Build up the body of Christ. Support the Pentecost Offering.

Today in the Mission Yearbook

First Spanish Presbyterian Church in Brooklyn welcomes asylum seekers, who become regular worshipers


Newcomers stay and give back to others trying to resettle in New York City

February 12, 2024

Lunch preparation at First Spanish Presbyterian Church In Brooklyn. (Photo courtesy of FSPC)

A Brooklyn church has become a refuge and spiritual home for newcomers to New York City at a time when a massive influx of asylum seekers has challenged the city to its core.

First Spanish Presbyterian Church (FSPC) provides assistance, such as food and clothing — with no strings attached — to asylum seekers and others in need as part of what it calls The Good Samaritan Project.

The Spanish-speaking congregation in the Presbytery of New York City has shown love to “us as strangers with no family here; they came and embraced us,” said Francisca, a mother from Argentina who first connected with the church several months ago, along with her husband, Juan David, and their three children.

The family — whose words were translated by Pastor Daniel Rivera — is part of a surge of migrants that New York City has been experiencing for many months. More than 150,000 have arrived in the city since spring 2022, according to The New York Times. The challenge of serving them prompted Mayor Eric Adams to declare a state of emergency last fall, and he has visited countries, such as Mexico, Ecuador and Colombia, to spread the word that the city has reached capacity.

Some of the migrants have been bused in by Texas Gov. Greg Abbott as part of a feud with Adams and, at times, President Biden, over border security. Others have arrived through other means. Many have fled Venezuela due to political unrest and economic decline.

Rivera, the only paid staff member at FSPC, initially expected asylum seekers to be short-term visitors. But many are now worshiping at the church and finding ways to be of assistance to other asylum seekers and church members.

“They feel at home because we speak their language,” Rivera said. “They feel at home because they did not simply get something from somebody that is rich or a different culture or handed down. They don’t feel that way. They feel that they are part of our community, part of our families.”

The migrants arriving in NYC hail from many parts of the world, including South America, Central America, various parts of Africa, and Haiti, Rivera said.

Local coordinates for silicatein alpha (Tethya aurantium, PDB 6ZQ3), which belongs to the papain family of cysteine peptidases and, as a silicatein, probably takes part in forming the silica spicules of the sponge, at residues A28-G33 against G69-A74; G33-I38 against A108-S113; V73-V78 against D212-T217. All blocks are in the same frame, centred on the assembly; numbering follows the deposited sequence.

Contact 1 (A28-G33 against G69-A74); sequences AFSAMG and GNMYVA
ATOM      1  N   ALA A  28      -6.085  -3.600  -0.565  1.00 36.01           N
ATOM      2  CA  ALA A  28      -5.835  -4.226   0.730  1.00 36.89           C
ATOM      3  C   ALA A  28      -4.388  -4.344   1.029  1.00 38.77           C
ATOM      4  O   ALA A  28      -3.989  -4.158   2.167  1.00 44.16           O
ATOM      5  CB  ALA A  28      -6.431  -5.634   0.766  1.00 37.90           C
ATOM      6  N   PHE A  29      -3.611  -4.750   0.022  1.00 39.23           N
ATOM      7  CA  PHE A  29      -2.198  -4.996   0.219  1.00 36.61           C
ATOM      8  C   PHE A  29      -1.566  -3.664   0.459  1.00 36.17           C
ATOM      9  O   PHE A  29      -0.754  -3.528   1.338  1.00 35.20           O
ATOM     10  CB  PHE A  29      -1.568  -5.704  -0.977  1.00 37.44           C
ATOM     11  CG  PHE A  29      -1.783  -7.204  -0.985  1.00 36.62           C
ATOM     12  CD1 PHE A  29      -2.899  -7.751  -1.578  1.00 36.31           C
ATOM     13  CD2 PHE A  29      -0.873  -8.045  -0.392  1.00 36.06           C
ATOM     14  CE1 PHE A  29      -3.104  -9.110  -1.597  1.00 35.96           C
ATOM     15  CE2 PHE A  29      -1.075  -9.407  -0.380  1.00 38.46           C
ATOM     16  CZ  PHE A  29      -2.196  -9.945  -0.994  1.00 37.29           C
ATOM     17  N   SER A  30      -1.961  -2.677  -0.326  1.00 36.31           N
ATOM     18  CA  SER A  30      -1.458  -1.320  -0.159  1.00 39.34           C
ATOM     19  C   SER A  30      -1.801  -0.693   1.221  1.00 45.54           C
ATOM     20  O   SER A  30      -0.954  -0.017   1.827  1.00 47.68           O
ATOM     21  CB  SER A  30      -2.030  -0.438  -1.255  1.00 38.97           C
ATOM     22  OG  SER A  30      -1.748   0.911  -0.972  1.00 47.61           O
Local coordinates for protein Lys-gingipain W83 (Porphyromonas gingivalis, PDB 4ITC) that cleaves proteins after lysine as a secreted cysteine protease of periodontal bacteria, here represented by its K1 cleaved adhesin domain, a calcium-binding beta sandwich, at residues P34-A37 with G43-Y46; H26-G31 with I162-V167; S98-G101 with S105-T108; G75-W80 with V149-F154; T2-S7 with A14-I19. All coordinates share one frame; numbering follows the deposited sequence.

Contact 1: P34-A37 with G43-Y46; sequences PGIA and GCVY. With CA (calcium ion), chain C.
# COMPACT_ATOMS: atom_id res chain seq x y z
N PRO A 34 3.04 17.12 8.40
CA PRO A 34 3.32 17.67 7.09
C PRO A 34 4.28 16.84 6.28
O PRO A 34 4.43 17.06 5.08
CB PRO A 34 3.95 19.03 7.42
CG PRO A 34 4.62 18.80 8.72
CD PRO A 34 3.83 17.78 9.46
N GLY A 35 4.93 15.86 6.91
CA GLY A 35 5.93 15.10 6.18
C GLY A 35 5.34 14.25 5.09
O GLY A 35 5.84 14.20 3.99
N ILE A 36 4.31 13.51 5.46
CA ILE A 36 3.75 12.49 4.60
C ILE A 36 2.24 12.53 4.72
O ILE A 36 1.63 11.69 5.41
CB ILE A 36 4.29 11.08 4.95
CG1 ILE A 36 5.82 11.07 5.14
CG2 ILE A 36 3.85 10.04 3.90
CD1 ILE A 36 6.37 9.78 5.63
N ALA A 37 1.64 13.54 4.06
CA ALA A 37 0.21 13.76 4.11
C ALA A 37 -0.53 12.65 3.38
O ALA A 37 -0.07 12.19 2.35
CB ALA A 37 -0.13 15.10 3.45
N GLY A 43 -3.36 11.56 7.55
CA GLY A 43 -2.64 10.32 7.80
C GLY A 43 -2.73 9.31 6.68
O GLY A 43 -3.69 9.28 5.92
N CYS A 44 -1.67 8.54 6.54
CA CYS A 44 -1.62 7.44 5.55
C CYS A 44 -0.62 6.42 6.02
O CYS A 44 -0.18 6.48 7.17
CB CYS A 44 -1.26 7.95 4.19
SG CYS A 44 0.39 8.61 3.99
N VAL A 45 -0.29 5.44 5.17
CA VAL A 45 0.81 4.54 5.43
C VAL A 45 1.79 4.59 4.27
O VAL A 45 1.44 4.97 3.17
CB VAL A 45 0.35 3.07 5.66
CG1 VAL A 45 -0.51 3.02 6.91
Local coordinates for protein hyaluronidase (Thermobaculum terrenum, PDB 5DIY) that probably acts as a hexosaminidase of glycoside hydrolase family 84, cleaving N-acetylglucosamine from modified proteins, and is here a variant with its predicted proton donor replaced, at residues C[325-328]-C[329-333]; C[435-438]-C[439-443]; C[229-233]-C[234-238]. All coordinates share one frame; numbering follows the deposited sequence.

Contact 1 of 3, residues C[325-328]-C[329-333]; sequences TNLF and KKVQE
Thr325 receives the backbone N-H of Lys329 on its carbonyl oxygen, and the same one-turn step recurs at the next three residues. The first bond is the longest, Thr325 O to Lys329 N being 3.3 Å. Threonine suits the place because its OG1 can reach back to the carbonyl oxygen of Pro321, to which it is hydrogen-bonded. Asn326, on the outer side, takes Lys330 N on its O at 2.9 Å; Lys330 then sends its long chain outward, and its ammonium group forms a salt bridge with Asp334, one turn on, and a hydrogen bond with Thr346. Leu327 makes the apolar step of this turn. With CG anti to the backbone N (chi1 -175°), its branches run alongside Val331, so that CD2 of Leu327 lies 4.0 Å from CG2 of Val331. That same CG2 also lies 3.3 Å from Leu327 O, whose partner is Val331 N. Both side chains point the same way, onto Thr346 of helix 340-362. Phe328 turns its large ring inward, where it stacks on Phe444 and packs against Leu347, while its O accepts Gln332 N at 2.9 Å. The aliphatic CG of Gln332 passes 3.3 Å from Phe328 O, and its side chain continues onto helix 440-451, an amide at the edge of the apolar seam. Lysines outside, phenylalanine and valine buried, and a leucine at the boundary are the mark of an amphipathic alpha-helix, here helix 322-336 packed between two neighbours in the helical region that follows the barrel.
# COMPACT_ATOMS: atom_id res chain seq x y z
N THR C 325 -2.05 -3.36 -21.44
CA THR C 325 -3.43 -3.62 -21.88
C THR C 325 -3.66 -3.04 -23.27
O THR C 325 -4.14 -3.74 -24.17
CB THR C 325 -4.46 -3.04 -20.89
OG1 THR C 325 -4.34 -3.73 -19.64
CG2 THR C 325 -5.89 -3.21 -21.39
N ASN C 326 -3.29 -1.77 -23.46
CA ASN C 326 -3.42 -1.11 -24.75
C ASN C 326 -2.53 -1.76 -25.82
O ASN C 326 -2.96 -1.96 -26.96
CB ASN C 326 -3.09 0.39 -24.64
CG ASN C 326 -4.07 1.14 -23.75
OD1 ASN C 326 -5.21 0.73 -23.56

Scores are “coming back every Sunday, and they aren’t asking for anything in return,” Rivera said. “Of course, there’s the hot meal that they enjoy every week. It’s such a blessing, but they also come for prayers for all those who are on their way here.”

First Spanish Presbyterian Church provides a hot meal and a welcoming atmosphere to asylum seekers and others in need. (Photo courtesy of FSPC)

The Good Samaritan Project got its start about a year and a half ago — with a nudge from Deacon Berney Garcia — when the church began assisting a family of five from Colombia who came to visit the church while staying at a shelter. Then “little by little,” word started spreading that it was a welcoming church, Rivera said.

Within two to three months, there were 40 people coming, he said. “Six months later, we got 80,” which has increased to “150 to 200 people a week, worshiping with us, sharing, breaking bread with us.”

Furthermore, “they’re also inviting others,” he said. “Now, they’re the missionaries.”

Juan David said being able to turn to the church helps to ease the anxieties that families feel when they come to the United States not knowing what to expect.

“The church is like a release valve to release the tension,” he said through Rivera, “because otherwise in the shelters where they are, they are clustered in there and (don’t) know where to go. So at least once a week, this place serves as a healing place for them to actually become part of a community.”

One of the ways the church helps asylum seekers is through its Deacons Closet, which is a clothing program.

The newcomers are allowed to select clothes for themselves. When it comes time to eat, they can take a tray and serve their family as well as individuals who have no relatives with them.

“There’s dignity, humanity,” Rivera said. “That way we feel that nobody is giving anything to anybody. We are both receiving and giving.”

For more information about First Spanish Presbyterian Church and its outreach to the community, send an email to You also can find the church on Facebook.

Darla Carter, Communications Strategist, Presbyterian Mission Agency

Today’s Focus: First Spanish Presbyterian Church in Brooklyn welcomes asylum seekers

Let us join in prayer for:

PC(USA) Agencies’ Staff
Terri Bowman, Customer Service Representative, Hubbard Press, Administrative Services Group (A Corp)
Jeff and Christi Boyd, Mission co-workers serving in the Democratic Republic of the Congo, World Mission, Presbyterian Mission Agency

Let us pray

Dear Lord, the source of our strength, you are good to provide for our needs in whatever circumstances we find ourselves. Thank you for your guidance and wisdom in carrying out the work you have called us to do. In Jesus’ name, we pray. Amen.